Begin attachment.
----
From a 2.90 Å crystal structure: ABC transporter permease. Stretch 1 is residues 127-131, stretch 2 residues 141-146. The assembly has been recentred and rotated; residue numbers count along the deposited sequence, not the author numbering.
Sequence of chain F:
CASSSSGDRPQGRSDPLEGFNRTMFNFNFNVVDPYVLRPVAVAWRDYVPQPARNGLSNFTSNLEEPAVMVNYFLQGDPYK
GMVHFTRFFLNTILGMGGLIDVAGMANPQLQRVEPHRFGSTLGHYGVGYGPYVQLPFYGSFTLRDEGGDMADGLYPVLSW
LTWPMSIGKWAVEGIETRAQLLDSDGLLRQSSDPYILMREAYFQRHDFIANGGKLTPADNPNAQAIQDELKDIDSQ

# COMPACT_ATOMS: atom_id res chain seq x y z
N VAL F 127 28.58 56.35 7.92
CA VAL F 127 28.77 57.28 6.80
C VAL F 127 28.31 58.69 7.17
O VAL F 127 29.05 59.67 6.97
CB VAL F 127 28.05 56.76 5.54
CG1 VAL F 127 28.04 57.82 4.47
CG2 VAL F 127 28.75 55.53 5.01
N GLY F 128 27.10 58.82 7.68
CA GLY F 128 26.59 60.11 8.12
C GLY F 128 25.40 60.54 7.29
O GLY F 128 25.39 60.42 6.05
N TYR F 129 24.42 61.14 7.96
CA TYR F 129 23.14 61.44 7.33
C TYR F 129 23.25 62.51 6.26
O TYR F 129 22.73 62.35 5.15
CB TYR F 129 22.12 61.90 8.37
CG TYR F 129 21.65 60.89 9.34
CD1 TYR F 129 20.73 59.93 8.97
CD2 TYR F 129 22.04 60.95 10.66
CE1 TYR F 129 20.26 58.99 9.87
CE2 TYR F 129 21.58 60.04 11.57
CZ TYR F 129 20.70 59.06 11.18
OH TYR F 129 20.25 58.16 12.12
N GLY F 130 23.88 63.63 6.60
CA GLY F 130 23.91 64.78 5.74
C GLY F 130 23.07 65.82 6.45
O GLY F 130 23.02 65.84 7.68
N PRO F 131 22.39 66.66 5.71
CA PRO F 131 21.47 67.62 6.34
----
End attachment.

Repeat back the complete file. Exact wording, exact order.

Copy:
From a 2.90 Å crystal structure: ABC transporter permease. Stretch 1 is residues 127-131, stretch 2 residues 141-146. The assembly has been recentred and rotated; residue numbers count along the deposited sequence, not the author numbering.
Sequence of chain F:
CASSSSGDRPQGRSDPLEGFNRTMFNFNFNVVDPYVLRPVAVAWRDYVPQPARNGLSNFTSNLEEPAVMVNYFLQGDPYK
GMVHFTRFFLNTILGMGGLIDVAGMANPQLQRVEPHRFGSTLGHYGVGYGPYVQLPFYGSFTLRDEGGDMADGLYPVLSW
LTWPMSIGKWAVEGIETRAQLLDSDGLLRQSSDPYILMREAYFQRHDFIANGGKLTPADNPNAQAIQDELKDIDSQ

# COMPACT_ATOMS: atom_id res chain seq x y z
N VAL F 127 28.58 56.35 7.92
CA VAL F 127 28.77 57.28 6.80
C VAL F 127 28.31 58.69 7.17
O VAL F 127 29.05 59.67 6.97
CB VAL F 127 28.05 56.76 5.54
CG1 VAL F 127 28.04 57.82 4.47
CG2 VAL F 127 28.75 55.53 5.01
N GLY F 128 27.10 58.82 7.68
CA GLY F 128 26.59 60.11 8.12
C GLY F 128 25.40 60.54 7.29
O GLY F 128 25.39 60.42 6.05
N TYR F 129 24.42 61.14 7.96
CA TYR F 129 23.14 61.44 7.33
C TYR F 129 23.25 62.51 6.26
O TYR F 129 22.73 62.35 5.15
CB TYR F 129 22.12 61.90 8.37
CG TYR F 129 21.65 60.89 9.34
CD1 TYR F 129 20.73 59.93 8.97
CD2 TYR F 129 22.04 60.95 10.66
CE1 TYR F 129 20.26 58.99 9.87
CE2 TYR F 129 21.58 60.04 11.57
CZ TYR F 129 20.70 59.06 11.18
OH TYR F 129 20.25 58.16 12.12
N GLY F 130 23.88 63.63 6.60
CA GLY F 130 23.91 64.78 5.74
C GLY F 130 23.07 65.82 6.45
O GLY F 130 23.02 65.84 7.68
N PRO F 131 22.39 66.66 5.71
CA PRO F 131 21.47 67.62 6.34